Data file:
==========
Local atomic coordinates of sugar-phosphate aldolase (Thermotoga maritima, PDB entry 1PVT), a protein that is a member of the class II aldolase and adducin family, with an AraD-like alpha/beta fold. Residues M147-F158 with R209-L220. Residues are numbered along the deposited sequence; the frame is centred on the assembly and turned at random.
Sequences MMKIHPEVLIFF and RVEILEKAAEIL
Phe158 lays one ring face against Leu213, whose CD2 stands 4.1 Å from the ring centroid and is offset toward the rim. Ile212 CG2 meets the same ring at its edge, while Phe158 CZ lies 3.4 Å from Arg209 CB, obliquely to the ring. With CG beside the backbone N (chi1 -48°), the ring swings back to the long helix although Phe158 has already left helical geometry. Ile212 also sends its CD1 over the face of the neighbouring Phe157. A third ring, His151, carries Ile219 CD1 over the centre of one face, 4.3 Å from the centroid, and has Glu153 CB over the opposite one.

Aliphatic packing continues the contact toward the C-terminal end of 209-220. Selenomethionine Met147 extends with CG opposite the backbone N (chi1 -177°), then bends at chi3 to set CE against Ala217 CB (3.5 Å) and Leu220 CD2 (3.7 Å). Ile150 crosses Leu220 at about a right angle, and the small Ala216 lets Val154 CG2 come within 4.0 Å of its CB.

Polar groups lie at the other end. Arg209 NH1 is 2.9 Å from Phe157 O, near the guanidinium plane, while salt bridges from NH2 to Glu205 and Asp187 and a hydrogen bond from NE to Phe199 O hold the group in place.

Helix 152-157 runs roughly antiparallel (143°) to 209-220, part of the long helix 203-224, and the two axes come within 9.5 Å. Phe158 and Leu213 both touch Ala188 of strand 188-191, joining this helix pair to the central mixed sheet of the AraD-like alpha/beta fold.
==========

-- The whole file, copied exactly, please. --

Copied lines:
Local atomic coordinates of sugar-phosphate aldolase (Thermotoga maritima, PDB entry 1PVT), a protein that is a member of the class II aldolase and adducin family, with an AraD-like alpha/beta fold. Residues M147-F158 with R209-L220. Residues are numbered along the deposited sequence; the frame is centred on the assembly and turned at random.
Sequences MMKIHPEVLIFF and RVEILEKAAEIL
Phe158 lays one ring face against Leu213, whose CD2 stands 4.1 Å from the ring centroid and is offset toward the rim. Ile212 CG2 meets the same ring at its edge, while Phe158 CZ lies 3.4 Å from Arg209 CB, obliquely to the ring. With CG beside the backbone N (chi1 -48°), the ring swings back to the long helix although Phe158 has already left helical geometry. Ile212 also sends its CD1 over the face of the neighbouring Phe157. A third ring, His151, carries Ile219 CD1 over the centre of one face, 4.3 Å from the centroid, and has Glu153 CB over the opposite one.

Aliphatic packing continues the contact toward the C-terminal end of 209-220. Selenomethionine Met147 extends with CG opposite the backbone N (chi1 -177°), then bends at chi3 to set CE against Ala217 CB (3.5 Å) and Leu220 CD2 (3.7 Å). Ile150 crosses Leu220 at about a right angle, and the small Ala216 lets Val154 CG2 come within 4.0 Å of its CB.

Polar groups lie at the other end. Arg209 NH1 is 2.9 Å from Phe157 O, near the guanidinium plane, while salt bridges from NH2 to Glu205 and Asp187 and a hydrogen bond from NE to Phe199 O hold the group in place.

Helix 152-157 runs roughly antiparallel (143°) to 209-220, part of the long helix 203-224, and the two axes come within 9.5 Å. Phe158 and Leu213 both touch Ala188 of strand 188-191, joining this helix pair to the central mixed sheet of the AraD-like alpha/beta fold.